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Skin Toxicity in Advanced Cancer Treatments

Understanding Cutaneous Reactions in Advanced Cancer Treatments

In 2021, an estimated 229,200 Canadians were diagnosed with cancer. Lung cancer, among the four most commonly diagnosed types of cancer (lung, breast, colorectal, and prostate), remains the most lethal. Immunotherapy, a groundbreaking cancer treatment, activates the body's immune system to fight cancer by preventing T cells from being deactivated, allowing them to recognize and attack cancer cells. These treatments are approved for nearly every type of solid-organ tumor, many hematologic malignancies, and often as first-line therapy.

In the United States, approximately 40% of oncology patients were eligible for immunotherapy in 2019. Oncology patients treated with immunotherapy may experience cutaneous immunotherapy-related adverse events (cirAEs), which can significantly impact quality of life and cancer treatment outcomes.​​​

Join Dr. Joël Claveau as he delves into the complexities of targeted therapy and immunotherapy. These treatments, known for their effectiveness, also come with potential side effects, especially dermatological reactions.

  • Dermatological Reactions: Insight into skin, hair, nails, and eye reactions associated with immunotherapy.

  • Incidence and Onset of cirAEs: Variability based on drug class, type of cancer, and patient-related factors.

  • Common cirAEs: Frequent occurrences include pruritus, lichen planus, psoriasiform reactions, eczematoid eruptions, morbilliform eruptions, and bullous diseases.

  • Therapeutic Response Indications: Certain cirAEs may indicate a positive therapeutic response and predict survival outcomes.

Understanding Cutaneous Reactions in Advanced Cancer Treatments

Proactive Measures

Rash Prevention:
  • Assess for pre-existing conditions (e.g., psoriasis, acne vulgaris, rosacea)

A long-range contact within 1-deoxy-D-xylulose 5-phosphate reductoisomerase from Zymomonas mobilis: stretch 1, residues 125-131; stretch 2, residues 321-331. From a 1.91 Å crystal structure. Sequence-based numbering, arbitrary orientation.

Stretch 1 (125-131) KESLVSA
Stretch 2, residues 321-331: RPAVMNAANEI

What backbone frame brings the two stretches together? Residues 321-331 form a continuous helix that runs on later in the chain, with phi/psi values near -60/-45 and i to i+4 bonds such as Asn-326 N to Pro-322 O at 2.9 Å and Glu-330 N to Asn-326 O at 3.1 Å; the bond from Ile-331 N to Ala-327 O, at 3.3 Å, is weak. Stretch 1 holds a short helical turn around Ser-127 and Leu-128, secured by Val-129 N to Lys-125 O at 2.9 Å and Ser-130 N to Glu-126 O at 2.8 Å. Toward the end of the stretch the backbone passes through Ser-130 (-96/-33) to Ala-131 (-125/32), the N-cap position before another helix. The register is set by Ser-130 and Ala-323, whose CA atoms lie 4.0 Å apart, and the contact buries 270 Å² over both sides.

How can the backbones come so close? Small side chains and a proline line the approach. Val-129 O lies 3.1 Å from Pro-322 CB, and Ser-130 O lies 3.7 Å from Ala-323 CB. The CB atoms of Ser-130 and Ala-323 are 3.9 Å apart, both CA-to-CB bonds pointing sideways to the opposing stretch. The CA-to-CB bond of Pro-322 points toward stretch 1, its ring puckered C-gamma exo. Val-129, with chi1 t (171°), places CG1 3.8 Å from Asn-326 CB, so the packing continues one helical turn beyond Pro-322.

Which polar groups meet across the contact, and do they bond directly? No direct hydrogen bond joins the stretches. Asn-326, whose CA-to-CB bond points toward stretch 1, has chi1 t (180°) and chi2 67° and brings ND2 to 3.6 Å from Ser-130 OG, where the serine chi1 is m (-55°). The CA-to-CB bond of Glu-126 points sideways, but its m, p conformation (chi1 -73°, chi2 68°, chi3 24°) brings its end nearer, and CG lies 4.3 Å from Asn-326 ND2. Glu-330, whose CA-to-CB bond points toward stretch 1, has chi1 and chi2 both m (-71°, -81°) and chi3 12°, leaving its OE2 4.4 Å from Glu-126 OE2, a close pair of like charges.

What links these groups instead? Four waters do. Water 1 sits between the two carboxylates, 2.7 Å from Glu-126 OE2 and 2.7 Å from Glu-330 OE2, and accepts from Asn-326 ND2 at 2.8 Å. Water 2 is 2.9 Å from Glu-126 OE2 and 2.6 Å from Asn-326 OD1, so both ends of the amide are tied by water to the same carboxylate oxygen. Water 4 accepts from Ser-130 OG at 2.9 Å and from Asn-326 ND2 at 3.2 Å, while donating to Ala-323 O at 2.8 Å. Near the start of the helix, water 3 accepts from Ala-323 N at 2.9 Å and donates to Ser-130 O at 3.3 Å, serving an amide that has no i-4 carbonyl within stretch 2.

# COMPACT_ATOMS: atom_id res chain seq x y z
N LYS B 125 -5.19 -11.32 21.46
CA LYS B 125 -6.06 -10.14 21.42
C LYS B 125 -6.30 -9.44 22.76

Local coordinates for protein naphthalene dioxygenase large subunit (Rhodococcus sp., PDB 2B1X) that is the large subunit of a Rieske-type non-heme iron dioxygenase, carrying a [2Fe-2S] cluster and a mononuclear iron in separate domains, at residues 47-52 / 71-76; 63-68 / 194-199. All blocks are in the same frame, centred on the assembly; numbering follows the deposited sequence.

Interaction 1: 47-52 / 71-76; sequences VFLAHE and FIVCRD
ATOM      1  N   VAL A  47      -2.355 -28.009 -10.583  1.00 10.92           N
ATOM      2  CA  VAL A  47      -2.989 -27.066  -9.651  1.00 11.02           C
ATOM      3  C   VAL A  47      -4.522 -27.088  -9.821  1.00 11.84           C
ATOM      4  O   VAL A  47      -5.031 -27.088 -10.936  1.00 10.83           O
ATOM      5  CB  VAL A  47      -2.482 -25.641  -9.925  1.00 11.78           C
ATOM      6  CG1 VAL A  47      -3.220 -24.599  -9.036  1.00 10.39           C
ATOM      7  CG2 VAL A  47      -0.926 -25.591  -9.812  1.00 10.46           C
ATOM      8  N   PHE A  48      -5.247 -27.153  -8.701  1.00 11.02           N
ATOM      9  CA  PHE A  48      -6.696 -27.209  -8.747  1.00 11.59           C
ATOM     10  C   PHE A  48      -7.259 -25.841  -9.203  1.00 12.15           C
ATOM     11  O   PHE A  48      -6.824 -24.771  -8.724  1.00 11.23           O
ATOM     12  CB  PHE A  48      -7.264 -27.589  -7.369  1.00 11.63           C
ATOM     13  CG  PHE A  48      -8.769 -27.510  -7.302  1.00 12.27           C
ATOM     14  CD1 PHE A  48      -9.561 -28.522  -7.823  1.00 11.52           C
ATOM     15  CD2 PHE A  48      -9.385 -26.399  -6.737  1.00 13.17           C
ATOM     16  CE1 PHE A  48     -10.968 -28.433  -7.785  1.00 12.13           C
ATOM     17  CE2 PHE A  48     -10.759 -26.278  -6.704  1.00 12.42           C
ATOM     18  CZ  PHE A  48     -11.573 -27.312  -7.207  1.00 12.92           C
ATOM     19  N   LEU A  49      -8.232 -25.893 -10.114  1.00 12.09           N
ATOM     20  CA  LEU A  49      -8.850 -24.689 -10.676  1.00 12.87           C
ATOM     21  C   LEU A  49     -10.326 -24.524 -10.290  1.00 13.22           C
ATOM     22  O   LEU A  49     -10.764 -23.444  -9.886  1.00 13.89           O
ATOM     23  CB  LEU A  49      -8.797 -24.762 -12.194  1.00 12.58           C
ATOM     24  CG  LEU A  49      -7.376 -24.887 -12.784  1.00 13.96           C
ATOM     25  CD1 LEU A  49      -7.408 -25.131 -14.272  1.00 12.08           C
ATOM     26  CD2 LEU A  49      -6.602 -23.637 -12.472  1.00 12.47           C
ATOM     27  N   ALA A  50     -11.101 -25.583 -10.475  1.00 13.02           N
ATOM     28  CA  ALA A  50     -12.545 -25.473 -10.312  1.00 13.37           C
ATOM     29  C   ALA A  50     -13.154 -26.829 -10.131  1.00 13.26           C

• Encourage hydration

  • Use alcohol-free emollients

  • Apply broad-spectrum sunscreen (UVA, UVB)

Dry Skin and Fissure Care:
  • Use tepid water

  • Use mild soaps and bath oils

  • Apply moisturizers several times a day

  • Wear protective footwear

  • Avoid hot water, frequent bathing, and alcohol-containing lotions

Management of Severe Reactions:
  • Ensure skin toxicity is not life-threatening

  • Manage with topical and systemic steroids if necessary

  • Sometimes temporarily interrupt immunotherapy


Dr. Joel Claveau’s Approach:
  1. Preventative Dermocosmetic Regime:

    • Hygiene + moisturizer + sun protection + camouflage

  2. Treatment Modalities:

    • Radiation

    • Chemotherapy

    • Targeted therapy

    • Immunotherapy

    • Hormonal therapy

    • Surgery

    • Transplant

CaSMO Management of Cutaneous Toxicities Associated with Immune Checkpoint Inhibitors:
A Practical Primer

The CaSMO advisors created a practical guide on the prevention, identification, and treatment of cirAEs, with a focus on skincare for conditions like isolated pruritus, psoriasiform eruptions, lichenoid eruptions, eczematous eruptions, and bullous pemphigoid. The development of this guide followed a modified Delphi approach. The recommendations provided by the CaSMO advisors are informed by guidelines, algorithms, consensus papers, and systematic reviews, as well as their clinical experience and discussions.

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Dr. Joël Claveau, Diplomate of the American Board of Dermatology, Fellow of the Royal College of Physicians of Canada, Associate Professor, Department of Medicine, Laval University, Director of Melanoma and Skin Clinic, Le Centre Hospitalier Universitaire de Québec, Hôtel-Dieu de Québec, Quebec City, QC, Canada. Dr. Maxwell B. Sauder, Onco-dermatologist, Princess Margaret Cancer Centre, Director, Toronto, ON, Canada. Dr. Charles W. Lynde, Fellow of the Royal College of Physicians of Canada, Diplomate of the American Board of Dermatology, Associate Professor, Department of Medicine, University of Toronto, Toronto, ON, Canada, Lynderm Research, Markham, ON, Canada. Dr. Anneke Andriessen, Radboud UMC, Nijmegen and Andriessen Consultants, Malden, The Netherlands. Dr. Tarek Hijal, Fellow of the Royal College of Physicians of Canada, Associate Professor, Department of Oncology, McGill University; Director, Division of Radiation Oncology, McGill University Health Centre, Montreal, QC, Canada. Dr. Nicole M. C. Clemens, Medical Oncologist, Medical Oncology Disease Site Lead for Melanoma/Skin Oncology, Princess Margaret Cancer Centre. Assistant Professor, Department of Medicine, University of Toronto, Associate Member, Department of Immunology, University of Toronto, Toronto, ON, Canada. Lacouture ME, et al. Support Care Cancer. 2011;19(8):1079-95. Robert C, et al. Lancet Oncology 2015;16(4):e181-9. Canadian Skin Management in Oncology (CaSMO)

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Making awareness and education available is crucial. Since 2006, the Foundation has worked to raise awareness of melanoma and non-melanoma skin cancers focusing on education, prevention and the need for improved patient care.

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